Nearly 120 films are scheduled as part of the International Festival of Oriental movie that started last Monday until next Sunday in Geneva.
This 11th edition, which every year attracts thousands of people, among them Swiss and foreign moviegoers, will pay tribute to actor Franco-Egyptian Omar Sharif, who died in 2015 at the age of 84. A real bridge between East and West, the festival will present eight films depicting the three main stages of his career: Egyptian, International and one that marks his return to his homeland.
Among the films that will be released include among others “Our best days (1955),” “The Black Waters (1956),” “Struggle on the Nile” (1959), “River of Love” ( 1961), Lawrence of Arabia (1963), and “Ibrahim and the Flowers of the Koran” (2002). This deep dive into the cinema of the East comes as that part of the world is facing a terrible terrorist threat which is, every day, trying to silence any cultural expression and neutralize the freedom that allows the Arab artist to create, to express his desires and anger and to take part in the march of the world.
For Tahar Houchi, general and artistic director of the festival, “faced with the chaos, the lack of direction and death, art remains the voice of salvation, inviting all directors, actors and the film world to howl with Victor Hugo and say, “Let’s save freedom! Freedom will do the rest.”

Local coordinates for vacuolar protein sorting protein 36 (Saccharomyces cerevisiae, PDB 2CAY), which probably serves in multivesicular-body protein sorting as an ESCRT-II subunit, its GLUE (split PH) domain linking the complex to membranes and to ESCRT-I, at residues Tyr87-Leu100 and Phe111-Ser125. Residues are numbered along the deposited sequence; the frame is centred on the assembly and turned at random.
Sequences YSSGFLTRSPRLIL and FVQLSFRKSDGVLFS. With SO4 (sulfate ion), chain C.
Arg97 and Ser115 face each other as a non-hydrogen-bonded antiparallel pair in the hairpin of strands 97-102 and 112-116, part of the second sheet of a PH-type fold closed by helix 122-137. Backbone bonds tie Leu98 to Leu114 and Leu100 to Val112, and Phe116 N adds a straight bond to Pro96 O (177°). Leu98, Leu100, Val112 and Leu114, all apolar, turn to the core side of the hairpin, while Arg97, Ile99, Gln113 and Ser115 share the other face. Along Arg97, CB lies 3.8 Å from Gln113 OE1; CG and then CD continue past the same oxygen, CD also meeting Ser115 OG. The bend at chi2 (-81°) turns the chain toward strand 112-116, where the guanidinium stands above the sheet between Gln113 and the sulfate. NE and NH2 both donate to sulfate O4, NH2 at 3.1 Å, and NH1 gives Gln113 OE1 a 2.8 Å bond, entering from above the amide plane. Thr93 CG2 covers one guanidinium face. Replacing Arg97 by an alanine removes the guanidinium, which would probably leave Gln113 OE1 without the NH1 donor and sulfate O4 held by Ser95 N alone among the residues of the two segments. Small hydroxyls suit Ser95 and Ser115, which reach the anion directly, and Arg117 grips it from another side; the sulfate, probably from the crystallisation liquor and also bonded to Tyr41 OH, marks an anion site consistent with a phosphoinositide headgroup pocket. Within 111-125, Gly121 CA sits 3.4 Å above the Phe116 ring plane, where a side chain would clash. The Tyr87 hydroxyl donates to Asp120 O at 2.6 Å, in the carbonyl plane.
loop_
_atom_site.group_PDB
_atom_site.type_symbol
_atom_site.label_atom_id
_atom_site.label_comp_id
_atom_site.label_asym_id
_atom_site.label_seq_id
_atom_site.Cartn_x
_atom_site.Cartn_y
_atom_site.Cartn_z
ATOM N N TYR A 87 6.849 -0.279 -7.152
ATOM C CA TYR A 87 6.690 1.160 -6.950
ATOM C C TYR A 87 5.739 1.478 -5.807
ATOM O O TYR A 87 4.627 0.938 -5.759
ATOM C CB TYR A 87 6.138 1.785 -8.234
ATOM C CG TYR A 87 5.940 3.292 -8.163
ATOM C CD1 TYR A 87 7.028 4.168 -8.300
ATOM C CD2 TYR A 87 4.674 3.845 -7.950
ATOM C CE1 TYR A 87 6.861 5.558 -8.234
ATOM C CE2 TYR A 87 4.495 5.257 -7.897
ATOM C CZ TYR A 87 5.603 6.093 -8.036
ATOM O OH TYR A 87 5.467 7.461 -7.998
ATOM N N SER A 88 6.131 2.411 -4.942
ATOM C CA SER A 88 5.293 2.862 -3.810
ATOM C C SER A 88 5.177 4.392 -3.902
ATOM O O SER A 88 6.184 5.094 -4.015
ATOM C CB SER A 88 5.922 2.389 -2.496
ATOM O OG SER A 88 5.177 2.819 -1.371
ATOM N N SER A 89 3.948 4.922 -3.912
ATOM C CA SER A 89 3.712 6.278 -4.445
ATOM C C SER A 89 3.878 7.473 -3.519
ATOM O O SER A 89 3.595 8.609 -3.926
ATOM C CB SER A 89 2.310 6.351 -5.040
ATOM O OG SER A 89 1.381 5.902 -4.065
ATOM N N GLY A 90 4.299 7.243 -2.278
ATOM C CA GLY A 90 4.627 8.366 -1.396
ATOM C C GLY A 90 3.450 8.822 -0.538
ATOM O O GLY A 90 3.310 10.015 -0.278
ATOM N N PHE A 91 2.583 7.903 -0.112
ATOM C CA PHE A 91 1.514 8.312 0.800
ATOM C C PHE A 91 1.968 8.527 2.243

“Racont’Arts” Kabyle villages in Geneva
Many long Algerian films will also be screened during the Oriental Film Festival in Geneva, among them are “Fadhma N’soumer” Hadjadj Belkacem. The film evokes the strength of this woman Kabyle in favor of the freedom of his people and to impose peace.
The public will discover “Madame Courage”, the film by Merzak Allouache, screened as preview at the International Festival of African Cinema in Verona last November. In this film, Allouache shows how the right ravaged the Algerian youth mired in unemployment and disillusionment.
Le film raconte l’histoire de Adlan, un terroriste qui passe sa vie à faire des petits trafics pour gagner un peu d’argent qui lui permettra d’aller le weekend tuer son ter en regardant le match de football du Mouloudia club d’Alger.
In the documentary series, the Geneva public will discover for the first time “Racont’Arts” by Yazid Arab. Founded in 2004, this team of women and men crisscross each summer the Kabyle villages to tell stories, singing and dancing. Regarding the short films, it was the film by Karim Sayad “Babor Casanova” that was chosen. The film tells the story of Adlan, a terrorist who spends his life doing small trades to earn some money that will allow him to go during the weekend to kill while watching the football game featuring the club Mouloudia of Algiers .
Debates and round tables on terrorism and Syria
Other countries are also present and featured strongly with many films some of which have hit the headlines. Like the Moroccan feature film “Much loved” by Nabil Ayouch that tells the daily life of Moroccan prostitutes in Marrakech. The lead actress was beaten and disfigured in the street in Casablanca by Islamists because she dared to show a subject of taboo society.
The 11th festival of Geneva has planned a range of films, from classic to most evocative. Debates will also be held throughout the week of the festival. And to stick to the burning issue of the Arab world, many round tables will be organized on topics such as Islamism, jihadism and Salafism, or the war of girls in Kurdistan, not to mention the Syrian conflict that caused the death of over 200,000 people.
While Switzerland folds increasingly on itself and creates barriers to its borders, Oriental Film Festival unexpectedly brings a breath of fresh air to all those who believe in the transversality of cultures and destinies.
– Yacine Farah